Most of a person’s genetic risk for common diseases such as diabetes, asthma and hardening of the arteries appears to lie in the shadowy part of the human genome once disparaged as “junk DNA.”

Indeed, the vast majority of human DNA seems to be involved in maintaining individuals’ well being — a view radically at odds with what biologists have thought for the past three decades.

Those are among the key insights of a nine-year project to study the 97 percent of the human genome that’s not, strictly speaking, made up of genes.

The Encyclopedia of DNA Elements Project, nicknamed Encode, is the most comprehensive effort to make sense of the totality of the 3 billion nucleotides that are packed into our cells.

The project’s chief discovery is the identification of about 4 million sites involved in regulating gene activity. Previously, only a few thousand such sites were known. In all, at least 80 percent of the genome appears to be active at least sometime in our lives. Further research may reveal that virtually all of the DNA passed down from generation to generation has been kept for a reason.

“This concept of ‘junk DNA’ is really not accurate. It is an outdated metaphor,” said Richard Myers of the HudsonAlpha Institute for Biotechnology in Alabama.

Myers is one of the leaders of the project, involving more than 400 scientists at 32 institutions.

Another Encode leader, Ewan Birney of the European Bioinformatics Institute in Britain, said: “The genome is just alive with stuff. We just really didn’t realize that beforehand.”

“What I am sure of is that this is the science for this century,” he said. “In this century, we will be working out how humans are made from this instruction manual.”

The new insights are contained in six papers published Wednesday in the journal Nature. More than 20 related papers are appearing elsewhere.

The human genome consists of about 3 billion nucleotides — the “letters” — strung one to another in chains. Specific stretches of those nucleotides carry the instructions for making specific proteins. The proteins, in turn, become the blocks of tissues and the enzymes, hormones and carrier molecules that do most of the cell’s work.

The Human Genome Project identified the correct linear sequence of those letters. At its completion in 2003, only 21,000 genes had been identified — far fewer than most biologists predicted. Furthermore, the genes constituted only 3 percent of the cell’s DNA, leaving biologists to wonder about what function, if any, the remaining 97 percent had. Encode was created to try to answer that question.

“Back then we got the book, but we didn’t know how to read it,” said Elise Feingold of the National Human Genome Research Institute, the federal agency that provided about $200 million for the project.

The new research helps explain how so few genes can create an organism as complex as a human being. The answer is that regulation — turning genes on and off at different times in different types of cells, adjusting a gene’s output and coordinating its activities with other genes — is where most of the action is.

The importance and subtlety of gene regulation is not a new idea. Nor is the idea that parts of the genome once thought to be “junk” may have some use. What the Encode findings reveal is the magnitude of the regulation.

In one paper, a team led by Thomas R. Gingeras of Cold Spring Harbor Laboratory in New York reported that three-quarters of the genome’s DNA is “transcribed” into a related molecule, RNA, at some point in life. A small amount of that RNA is then “translated” into protein. Much of the rest appears to have gene-regulating activities that remain to be discovered.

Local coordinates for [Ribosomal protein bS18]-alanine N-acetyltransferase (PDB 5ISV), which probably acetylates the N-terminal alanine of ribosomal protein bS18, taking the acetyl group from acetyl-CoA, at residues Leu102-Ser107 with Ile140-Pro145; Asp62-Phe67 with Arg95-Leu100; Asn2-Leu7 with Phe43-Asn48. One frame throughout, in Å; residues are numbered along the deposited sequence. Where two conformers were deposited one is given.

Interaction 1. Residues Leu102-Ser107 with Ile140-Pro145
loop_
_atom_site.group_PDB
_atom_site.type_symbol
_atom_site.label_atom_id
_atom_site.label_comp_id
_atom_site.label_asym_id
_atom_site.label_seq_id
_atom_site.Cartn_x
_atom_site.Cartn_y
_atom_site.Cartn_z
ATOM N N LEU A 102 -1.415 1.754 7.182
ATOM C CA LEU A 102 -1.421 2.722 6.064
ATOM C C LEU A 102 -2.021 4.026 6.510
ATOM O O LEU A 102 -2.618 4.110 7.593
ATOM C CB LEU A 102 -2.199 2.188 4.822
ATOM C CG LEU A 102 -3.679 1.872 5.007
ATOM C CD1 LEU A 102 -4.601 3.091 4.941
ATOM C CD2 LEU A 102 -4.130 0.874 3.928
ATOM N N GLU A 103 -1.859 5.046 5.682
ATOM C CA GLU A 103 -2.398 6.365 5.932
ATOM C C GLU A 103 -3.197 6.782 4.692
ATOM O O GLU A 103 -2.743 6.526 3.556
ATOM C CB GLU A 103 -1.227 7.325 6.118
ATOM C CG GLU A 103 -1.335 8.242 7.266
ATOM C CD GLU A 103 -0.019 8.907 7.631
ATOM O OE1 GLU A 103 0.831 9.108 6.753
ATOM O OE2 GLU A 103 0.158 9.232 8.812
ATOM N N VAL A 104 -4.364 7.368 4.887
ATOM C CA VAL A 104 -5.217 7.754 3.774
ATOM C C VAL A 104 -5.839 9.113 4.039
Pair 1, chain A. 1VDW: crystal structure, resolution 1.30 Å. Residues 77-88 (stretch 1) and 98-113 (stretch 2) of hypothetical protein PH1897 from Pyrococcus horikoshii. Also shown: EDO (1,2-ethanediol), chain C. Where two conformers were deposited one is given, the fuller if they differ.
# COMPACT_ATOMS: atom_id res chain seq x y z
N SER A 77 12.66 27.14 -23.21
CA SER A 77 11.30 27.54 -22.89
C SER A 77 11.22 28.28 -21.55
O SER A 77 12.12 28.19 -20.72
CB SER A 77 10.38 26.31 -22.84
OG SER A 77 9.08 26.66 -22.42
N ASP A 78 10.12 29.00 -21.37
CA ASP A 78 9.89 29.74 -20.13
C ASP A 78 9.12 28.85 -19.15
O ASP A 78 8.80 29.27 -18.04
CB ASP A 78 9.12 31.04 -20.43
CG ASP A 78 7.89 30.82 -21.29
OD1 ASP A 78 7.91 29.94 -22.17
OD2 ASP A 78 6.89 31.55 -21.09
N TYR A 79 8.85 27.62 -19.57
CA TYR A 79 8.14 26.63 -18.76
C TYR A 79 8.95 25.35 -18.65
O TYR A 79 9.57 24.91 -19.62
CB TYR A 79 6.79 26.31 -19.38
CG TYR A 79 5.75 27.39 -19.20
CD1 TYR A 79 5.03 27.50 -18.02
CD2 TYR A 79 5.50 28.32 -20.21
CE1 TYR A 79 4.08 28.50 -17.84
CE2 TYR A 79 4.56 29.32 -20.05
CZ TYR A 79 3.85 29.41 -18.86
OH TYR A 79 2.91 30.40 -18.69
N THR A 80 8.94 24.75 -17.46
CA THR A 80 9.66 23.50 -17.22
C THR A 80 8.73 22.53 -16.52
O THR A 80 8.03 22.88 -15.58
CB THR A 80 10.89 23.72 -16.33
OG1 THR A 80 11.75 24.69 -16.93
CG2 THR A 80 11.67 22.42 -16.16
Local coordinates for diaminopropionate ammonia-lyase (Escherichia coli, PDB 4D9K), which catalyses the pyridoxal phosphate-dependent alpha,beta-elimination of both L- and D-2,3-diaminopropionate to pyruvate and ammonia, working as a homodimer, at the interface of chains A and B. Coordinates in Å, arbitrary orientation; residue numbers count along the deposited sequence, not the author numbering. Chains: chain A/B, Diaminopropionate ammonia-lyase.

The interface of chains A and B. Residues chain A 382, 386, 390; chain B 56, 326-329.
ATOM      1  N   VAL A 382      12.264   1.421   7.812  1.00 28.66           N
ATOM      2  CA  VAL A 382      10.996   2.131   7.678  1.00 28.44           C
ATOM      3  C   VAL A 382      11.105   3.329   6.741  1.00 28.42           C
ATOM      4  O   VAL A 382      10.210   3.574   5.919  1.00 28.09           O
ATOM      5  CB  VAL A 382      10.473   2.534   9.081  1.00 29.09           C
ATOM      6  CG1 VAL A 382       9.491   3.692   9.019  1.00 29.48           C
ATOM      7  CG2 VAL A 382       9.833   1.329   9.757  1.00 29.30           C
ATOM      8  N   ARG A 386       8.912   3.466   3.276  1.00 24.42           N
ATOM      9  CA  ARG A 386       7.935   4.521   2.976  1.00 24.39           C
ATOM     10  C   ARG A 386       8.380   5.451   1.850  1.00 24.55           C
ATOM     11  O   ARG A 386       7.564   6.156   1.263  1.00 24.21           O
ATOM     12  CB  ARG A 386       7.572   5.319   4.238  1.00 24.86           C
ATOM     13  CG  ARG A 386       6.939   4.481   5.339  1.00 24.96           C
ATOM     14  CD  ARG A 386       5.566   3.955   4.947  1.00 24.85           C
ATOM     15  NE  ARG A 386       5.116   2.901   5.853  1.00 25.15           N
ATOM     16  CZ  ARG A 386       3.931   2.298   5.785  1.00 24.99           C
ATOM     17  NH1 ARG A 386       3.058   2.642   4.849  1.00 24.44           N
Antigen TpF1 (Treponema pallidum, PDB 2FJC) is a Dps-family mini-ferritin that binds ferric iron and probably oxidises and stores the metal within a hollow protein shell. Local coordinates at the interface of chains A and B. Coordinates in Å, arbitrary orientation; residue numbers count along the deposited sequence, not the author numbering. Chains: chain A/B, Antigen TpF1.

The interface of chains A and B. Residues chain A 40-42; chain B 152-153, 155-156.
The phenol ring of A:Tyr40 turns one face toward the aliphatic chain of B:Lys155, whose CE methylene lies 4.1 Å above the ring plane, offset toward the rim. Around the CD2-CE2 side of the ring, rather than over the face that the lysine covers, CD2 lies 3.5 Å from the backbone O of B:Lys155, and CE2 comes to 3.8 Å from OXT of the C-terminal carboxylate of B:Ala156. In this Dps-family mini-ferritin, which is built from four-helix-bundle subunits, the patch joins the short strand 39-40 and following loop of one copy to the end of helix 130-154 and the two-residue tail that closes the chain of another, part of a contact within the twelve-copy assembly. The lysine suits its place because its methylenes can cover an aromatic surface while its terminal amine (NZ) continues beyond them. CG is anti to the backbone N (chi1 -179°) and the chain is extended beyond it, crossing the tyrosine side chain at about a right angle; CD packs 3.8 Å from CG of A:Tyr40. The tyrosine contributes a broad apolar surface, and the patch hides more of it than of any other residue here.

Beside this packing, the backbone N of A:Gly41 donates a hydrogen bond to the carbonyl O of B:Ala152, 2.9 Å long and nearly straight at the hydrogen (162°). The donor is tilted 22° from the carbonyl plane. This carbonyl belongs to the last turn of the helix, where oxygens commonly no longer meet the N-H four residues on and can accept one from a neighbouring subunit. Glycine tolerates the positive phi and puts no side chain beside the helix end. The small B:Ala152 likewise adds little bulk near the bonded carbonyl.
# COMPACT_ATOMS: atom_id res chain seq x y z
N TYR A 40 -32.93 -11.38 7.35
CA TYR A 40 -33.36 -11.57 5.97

In a telephone conference call with reporters, several of the researchers likened the 4 million regulatory sites to electrical switches in a hugely complex wiring diagram.

By turning switches on and off, and varying the duration of their activity, a nearly infinite number of circuits can be formed. Similarly, by activating and modulating gene function, immensely complicated events such as the development of a brain cell or a liver cell from the same starting materials is possible.

To see the switches in their different states, the researchers used more than 150 different cell types and conducted about 1,600 experiments altogether.

“There is a modest number of genes and an immense number of elements that choreograph how those genes are used,” said Eric D. Green, director of the National Human Genome Research Institute.

The Encode project created a catalogue of the stretches of DNA that show evidence of biological activity. But exactly what they do in most cases is not known.

The findings will be especially useful in interpreting “genome-wide association studies” (GWAS), which are key tools in the emerging field of personalized medicine.

In GWAS research, the genomes of people with a specific disease — Type 2 diabetes, coronary atherosclerosis, rheumatoid arthritis — are compared with the genomes of people without the disease. Usually a dozen or more small changes in DNA sequence are found to be more common in people with the disease than those without it.

Sometimes the importance of those DNA “variants” is obvious. But often they are found in perplexing regions of the genome, far from the gene for the enzyme or protein involved in the disease. Now, researchers suspect that 10 times as many risk variants occur in the regulatory “switches” as in the genes themselves.

The researchers cited the example of Crohn’s disease, an ailment that causes painful and dangerous inflammation of the intestines.

Previous studies had identified several mutations associated with the illness. Encode showed that some were sites where a specific “transcription factor” called GATA2 binds. But how that may trigger the disease is, for the moment, unknown.